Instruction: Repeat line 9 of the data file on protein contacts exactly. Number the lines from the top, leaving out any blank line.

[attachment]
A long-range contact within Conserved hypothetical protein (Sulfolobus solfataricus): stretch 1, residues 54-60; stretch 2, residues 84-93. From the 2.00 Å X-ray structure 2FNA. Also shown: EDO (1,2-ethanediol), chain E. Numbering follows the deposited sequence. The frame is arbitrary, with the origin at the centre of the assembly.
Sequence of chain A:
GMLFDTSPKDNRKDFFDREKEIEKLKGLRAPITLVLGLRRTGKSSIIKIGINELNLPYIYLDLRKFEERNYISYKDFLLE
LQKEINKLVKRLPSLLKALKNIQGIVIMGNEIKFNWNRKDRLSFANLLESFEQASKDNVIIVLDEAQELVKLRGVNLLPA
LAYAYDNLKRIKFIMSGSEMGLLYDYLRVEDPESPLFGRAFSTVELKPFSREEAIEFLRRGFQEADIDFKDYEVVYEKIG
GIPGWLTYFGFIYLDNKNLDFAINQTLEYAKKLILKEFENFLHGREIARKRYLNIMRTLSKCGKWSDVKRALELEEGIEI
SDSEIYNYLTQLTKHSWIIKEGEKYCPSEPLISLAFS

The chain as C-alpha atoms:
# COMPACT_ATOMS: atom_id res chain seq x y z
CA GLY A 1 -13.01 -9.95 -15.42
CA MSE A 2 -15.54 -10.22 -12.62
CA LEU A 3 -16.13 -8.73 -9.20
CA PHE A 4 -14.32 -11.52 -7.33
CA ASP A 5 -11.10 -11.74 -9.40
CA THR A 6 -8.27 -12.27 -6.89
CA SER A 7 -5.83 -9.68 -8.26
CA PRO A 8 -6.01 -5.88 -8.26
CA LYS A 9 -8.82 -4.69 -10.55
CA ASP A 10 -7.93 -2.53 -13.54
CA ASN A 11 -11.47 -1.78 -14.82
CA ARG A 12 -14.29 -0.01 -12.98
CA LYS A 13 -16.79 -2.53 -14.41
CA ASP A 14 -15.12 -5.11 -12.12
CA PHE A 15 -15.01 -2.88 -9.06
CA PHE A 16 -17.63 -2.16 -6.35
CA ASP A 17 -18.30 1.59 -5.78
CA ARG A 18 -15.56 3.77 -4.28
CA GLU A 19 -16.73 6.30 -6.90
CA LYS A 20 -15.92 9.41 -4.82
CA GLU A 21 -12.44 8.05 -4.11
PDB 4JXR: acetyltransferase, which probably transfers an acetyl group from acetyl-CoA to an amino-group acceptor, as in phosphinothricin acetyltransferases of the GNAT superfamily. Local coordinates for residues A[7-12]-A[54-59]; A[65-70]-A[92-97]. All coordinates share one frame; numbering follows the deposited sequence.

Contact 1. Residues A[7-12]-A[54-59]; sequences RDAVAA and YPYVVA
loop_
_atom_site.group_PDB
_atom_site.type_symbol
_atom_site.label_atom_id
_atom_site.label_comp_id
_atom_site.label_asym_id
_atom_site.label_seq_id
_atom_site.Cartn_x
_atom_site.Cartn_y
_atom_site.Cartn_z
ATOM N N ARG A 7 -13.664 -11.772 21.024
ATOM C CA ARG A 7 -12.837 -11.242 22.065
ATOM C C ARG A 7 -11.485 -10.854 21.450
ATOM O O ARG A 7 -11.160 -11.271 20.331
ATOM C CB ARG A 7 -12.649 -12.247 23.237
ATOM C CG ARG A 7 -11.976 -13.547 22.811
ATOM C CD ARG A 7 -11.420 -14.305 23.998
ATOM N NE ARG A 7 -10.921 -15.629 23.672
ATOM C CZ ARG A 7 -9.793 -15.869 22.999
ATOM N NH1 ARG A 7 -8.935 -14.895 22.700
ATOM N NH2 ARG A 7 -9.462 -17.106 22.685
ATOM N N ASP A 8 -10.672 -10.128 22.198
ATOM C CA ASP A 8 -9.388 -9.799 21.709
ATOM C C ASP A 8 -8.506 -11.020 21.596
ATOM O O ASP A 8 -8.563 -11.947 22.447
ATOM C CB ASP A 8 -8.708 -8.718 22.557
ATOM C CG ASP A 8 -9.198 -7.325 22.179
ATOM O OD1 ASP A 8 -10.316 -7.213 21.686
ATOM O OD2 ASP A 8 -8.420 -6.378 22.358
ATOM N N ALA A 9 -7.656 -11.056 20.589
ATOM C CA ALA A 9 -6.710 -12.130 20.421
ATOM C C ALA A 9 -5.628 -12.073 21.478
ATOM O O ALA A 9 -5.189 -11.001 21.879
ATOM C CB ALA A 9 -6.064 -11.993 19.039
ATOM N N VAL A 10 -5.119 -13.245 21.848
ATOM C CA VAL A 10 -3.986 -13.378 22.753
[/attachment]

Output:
# COMPACT_ATOMS: atom_id res chain seq x y z